Know your community
Great leaders have a deeper understanding of their community, residents and other board members. This step involves building relationships and listening to the desires and needs of both your fellow board and residents. Of course, having this kind of relationship with your community requires an HOA management company that will do the heavy lifting for you. The best management companies will take care of day-to-day operations (like managing vendor relationships, enforcing policy and ensuring timely financials), so that you can devote your time to setting policy and listening to the community at large. This will allow you to make effective changes and will position you and your association for success.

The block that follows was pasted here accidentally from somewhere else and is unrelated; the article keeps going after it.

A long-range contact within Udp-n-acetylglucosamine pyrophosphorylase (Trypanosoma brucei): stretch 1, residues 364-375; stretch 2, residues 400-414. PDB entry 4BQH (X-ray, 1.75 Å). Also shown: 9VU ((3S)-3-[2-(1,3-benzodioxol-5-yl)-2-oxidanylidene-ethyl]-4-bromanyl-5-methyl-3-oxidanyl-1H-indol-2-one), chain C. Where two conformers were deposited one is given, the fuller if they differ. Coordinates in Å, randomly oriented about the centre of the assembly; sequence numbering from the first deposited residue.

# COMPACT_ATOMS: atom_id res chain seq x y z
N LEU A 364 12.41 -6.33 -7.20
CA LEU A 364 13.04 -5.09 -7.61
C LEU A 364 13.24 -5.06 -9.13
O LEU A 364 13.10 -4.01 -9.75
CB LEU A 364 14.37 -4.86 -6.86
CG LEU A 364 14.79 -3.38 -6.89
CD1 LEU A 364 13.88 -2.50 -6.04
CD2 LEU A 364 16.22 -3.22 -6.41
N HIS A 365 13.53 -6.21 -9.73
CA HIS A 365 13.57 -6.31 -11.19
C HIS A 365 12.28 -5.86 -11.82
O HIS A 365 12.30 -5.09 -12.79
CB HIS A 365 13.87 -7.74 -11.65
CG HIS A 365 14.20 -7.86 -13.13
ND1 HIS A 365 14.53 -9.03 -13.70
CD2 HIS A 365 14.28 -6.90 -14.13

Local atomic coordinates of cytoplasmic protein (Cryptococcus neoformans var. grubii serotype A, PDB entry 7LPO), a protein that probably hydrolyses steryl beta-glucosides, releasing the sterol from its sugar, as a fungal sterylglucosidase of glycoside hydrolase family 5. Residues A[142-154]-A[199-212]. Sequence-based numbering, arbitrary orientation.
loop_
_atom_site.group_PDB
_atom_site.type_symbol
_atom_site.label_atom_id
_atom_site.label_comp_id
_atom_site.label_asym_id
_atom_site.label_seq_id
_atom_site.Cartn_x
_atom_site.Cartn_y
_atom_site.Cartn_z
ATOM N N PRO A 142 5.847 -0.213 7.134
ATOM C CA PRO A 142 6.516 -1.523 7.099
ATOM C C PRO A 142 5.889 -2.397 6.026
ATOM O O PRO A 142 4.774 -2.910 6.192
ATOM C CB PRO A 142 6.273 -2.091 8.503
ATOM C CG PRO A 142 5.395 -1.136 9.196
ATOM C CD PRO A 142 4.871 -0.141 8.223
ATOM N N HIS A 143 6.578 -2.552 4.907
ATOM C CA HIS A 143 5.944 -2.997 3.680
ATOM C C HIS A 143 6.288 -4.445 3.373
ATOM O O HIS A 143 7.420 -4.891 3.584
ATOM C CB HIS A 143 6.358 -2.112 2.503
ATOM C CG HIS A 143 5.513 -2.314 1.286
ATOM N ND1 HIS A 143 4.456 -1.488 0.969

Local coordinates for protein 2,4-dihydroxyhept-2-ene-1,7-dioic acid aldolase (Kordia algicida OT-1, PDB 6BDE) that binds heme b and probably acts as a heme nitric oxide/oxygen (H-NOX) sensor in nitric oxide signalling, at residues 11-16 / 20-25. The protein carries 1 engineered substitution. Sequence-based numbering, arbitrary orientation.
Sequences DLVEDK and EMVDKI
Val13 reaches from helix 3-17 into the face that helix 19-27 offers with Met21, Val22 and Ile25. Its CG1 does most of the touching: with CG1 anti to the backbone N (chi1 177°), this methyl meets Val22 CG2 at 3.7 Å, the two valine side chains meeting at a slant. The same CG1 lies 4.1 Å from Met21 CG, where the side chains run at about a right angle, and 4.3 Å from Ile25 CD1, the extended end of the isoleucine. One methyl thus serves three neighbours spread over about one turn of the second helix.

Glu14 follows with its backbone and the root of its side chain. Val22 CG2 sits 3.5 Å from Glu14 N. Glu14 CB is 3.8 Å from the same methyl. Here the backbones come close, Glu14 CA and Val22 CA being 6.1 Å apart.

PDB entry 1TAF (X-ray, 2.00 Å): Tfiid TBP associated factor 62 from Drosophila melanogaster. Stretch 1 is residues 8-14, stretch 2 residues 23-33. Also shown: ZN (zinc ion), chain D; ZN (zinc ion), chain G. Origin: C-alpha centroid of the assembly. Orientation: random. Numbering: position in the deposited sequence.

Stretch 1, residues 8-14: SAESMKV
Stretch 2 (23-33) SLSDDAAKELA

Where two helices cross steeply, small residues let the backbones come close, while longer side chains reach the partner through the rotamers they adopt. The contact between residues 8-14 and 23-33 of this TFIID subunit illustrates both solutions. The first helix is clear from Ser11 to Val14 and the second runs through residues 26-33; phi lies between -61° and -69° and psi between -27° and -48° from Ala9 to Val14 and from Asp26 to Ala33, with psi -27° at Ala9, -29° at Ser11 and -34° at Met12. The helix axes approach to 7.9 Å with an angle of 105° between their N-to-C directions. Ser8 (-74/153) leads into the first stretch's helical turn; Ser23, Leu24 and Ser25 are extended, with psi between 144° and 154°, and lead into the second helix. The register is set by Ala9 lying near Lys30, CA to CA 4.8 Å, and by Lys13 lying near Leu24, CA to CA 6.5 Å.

Develop a solid mission statement
Does your board have a mission? Creating a mission statement with your board is a critical step on the pathway to leadership. It reinforces your role as a leader and most importantly sets up your association for success. As a community leader, you play a key role in shaping the vision of your HOA, which is why you need to be in tune with your community and the needs and desires of residents. The best community management companies can provide your board with the recommendations, tools and resources needed to develop a solid mission statement and a strategic plan for the community, with the aim of enhancing resident life and property values